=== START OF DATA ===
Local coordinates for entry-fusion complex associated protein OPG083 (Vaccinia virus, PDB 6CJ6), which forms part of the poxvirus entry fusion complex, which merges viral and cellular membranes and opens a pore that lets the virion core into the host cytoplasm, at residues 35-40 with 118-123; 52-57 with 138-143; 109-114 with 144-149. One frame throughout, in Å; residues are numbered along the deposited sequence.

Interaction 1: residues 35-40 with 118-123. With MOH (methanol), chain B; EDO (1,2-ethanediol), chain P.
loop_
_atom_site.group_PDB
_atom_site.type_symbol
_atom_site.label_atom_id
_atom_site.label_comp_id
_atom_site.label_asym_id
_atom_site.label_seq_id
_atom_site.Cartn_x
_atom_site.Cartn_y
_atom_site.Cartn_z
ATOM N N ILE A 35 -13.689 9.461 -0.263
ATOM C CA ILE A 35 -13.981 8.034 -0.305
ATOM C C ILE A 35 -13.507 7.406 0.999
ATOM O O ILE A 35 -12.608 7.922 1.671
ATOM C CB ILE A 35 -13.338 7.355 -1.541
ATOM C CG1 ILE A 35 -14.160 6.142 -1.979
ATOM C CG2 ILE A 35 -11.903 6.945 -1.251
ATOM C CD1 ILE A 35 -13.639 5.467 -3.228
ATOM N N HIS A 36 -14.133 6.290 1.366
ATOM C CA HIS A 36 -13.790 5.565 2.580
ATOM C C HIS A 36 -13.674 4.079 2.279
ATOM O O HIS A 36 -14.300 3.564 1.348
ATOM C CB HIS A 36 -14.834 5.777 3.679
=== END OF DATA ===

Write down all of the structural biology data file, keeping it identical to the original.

Local coordinates for entry-fusion complex associated protein OPG083 (Vaccinia virus, PDB 6CJ6), which forms part of the poxvirus entry fusion complex, which merges viral and cellular membranes and opens a pore that lets the virion core into the host cytoplasm, at residues 35-40 with 118-123; 52-57 with 138-143; 109-114 with 144-149. One frame throughout, in Å; residues are numbered along the deposited sequence.

Interaction 1: residues 35-40 with 118-123. With MOH (methanol), chain B; EDO (1,2-ethanediol), chain P.
loop_
_atom_site.group_PDB
_atom_site.type_symbol
_atom_site.label_atom_id
_atom_site.label_comp_id
_atom_site.label_asym_id
_atom_site.label_seq_id
_atom_site.Cartn_x
_atom_site.Cartn_y
_atom_site.Cartn_z
ATOM N N ILE A 35 -13.689 9.461 -0.263
ATOM C CA ILE A 35 -13.981 8.034 -0.305
ATOM C C ILE A 35 -13.507 7.406 0.999
ATOM O O ILE A 35 -12.608 7.922 1.671
ATOM C CB ILE A 35 -13.338 7.355 -1.541
ATOM C CG1 ILE A 35 -14.160 6.142 -1.979
ATOM C CG2 ILE A 35 -11.903 6.945 -1.251
ATOM C CD1 ILE A 35 -13.639 5.467 -3.228
ATOM N N HIS A 36 -14.133 6.290 1.366
ATOM C CA HIS A 36 -13.790 5.565 2.580
ATOM C C HIS A 36 -13.674 4.079 2.279
ATOM O O HIS A 36 -14.300 3.564 1.348
ATOM C CB HIS A 36 -14.834 5.777 3.679